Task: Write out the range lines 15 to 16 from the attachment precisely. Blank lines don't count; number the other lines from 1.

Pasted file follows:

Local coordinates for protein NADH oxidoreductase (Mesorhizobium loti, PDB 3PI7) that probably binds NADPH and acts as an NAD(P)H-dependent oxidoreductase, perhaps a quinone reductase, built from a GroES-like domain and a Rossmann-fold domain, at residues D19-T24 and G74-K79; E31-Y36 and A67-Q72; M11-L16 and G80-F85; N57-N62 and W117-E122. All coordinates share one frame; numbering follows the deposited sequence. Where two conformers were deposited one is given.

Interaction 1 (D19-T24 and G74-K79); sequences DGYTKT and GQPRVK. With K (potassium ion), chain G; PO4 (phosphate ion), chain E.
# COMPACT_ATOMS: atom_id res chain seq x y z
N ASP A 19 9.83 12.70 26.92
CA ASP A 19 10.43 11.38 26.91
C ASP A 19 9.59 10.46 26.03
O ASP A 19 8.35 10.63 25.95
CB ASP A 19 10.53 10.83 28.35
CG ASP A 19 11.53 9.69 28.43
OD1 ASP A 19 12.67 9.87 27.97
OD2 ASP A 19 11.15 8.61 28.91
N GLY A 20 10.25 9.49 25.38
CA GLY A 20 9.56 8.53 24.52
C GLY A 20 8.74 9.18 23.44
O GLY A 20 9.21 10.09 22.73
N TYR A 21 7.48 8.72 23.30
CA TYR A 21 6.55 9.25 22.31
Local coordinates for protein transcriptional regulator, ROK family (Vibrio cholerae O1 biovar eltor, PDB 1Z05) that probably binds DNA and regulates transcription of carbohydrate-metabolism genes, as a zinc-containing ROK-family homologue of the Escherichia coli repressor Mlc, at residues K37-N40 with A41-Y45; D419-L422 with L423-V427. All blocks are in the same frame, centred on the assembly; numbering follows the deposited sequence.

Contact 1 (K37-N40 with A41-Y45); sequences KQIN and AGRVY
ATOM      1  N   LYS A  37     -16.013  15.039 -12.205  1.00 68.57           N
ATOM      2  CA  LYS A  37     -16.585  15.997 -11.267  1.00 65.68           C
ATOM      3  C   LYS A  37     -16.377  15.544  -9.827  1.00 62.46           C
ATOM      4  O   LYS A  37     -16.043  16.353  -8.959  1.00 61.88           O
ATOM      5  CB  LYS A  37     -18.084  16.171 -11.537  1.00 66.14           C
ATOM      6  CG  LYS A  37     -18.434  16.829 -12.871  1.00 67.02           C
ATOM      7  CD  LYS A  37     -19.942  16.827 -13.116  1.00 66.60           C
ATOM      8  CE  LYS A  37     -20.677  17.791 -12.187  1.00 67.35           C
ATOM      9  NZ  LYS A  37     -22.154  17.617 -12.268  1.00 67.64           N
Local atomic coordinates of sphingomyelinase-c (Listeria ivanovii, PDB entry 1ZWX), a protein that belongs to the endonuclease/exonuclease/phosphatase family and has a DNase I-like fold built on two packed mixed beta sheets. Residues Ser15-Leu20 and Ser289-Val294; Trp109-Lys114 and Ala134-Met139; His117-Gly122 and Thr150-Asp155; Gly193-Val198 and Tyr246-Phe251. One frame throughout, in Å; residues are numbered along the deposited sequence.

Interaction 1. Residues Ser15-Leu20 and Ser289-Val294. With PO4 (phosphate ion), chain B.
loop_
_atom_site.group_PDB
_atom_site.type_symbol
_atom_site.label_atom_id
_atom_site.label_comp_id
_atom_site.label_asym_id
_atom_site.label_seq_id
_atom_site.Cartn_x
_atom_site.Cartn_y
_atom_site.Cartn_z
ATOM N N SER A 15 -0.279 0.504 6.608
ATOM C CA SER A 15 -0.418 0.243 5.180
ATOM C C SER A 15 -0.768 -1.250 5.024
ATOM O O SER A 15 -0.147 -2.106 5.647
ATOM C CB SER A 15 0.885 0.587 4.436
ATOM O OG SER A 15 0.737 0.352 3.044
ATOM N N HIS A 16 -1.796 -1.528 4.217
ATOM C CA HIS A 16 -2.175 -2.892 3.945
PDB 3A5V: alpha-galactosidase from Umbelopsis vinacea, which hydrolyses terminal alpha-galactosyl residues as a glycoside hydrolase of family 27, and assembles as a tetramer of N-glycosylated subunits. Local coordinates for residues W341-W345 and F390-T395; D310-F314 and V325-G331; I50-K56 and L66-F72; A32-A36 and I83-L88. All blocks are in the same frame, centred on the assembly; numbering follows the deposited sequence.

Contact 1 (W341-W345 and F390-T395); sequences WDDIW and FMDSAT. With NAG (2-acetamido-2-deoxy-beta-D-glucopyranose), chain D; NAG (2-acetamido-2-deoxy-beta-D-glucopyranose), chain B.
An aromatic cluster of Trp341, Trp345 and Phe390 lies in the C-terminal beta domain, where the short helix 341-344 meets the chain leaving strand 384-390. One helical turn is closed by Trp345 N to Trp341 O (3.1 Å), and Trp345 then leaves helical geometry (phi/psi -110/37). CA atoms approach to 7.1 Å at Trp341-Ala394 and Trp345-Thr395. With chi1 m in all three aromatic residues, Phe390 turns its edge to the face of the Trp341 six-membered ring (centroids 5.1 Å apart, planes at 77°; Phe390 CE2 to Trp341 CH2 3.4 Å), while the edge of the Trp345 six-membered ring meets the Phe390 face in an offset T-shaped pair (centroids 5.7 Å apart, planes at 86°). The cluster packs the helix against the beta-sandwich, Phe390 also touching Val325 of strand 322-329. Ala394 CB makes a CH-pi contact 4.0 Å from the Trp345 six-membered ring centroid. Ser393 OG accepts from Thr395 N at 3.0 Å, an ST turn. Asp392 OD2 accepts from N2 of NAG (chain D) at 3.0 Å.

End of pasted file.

O GLY A 20 9.21 10.09 22.73
N TYR A 21 7.48 8.72 23.30